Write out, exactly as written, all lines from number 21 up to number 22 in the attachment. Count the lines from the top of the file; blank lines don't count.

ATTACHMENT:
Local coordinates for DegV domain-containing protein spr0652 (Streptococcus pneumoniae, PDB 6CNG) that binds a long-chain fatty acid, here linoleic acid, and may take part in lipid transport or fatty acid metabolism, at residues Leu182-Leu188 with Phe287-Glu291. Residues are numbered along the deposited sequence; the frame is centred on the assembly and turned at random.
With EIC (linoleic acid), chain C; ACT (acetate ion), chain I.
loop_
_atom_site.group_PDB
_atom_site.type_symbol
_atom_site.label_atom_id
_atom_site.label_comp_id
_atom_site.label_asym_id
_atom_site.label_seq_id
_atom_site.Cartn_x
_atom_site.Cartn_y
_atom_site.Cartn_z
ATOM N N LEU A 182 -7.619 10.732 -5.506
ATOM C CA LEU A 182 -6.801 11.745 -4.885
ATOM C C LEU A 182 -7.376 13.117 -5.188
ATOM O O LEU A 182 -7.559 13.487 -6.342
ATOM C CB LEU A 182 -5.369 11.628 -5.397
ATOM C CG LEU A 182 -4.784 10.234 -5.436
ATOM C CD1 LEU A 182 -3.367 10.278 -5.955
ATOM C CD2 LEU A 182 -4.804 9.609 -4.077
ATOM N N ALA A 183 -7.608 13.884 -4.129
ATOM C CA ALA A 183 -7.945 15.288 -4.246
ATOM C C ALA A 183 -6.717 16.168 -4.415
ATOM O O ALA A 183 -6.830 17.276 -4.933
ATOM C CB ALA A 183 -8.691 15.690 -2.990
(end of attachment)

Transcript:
ATOM N N ALA A 183 -7.608 13.884 -4.129
ATOM C CA ALA A 183 -7.945 15.288 -4.246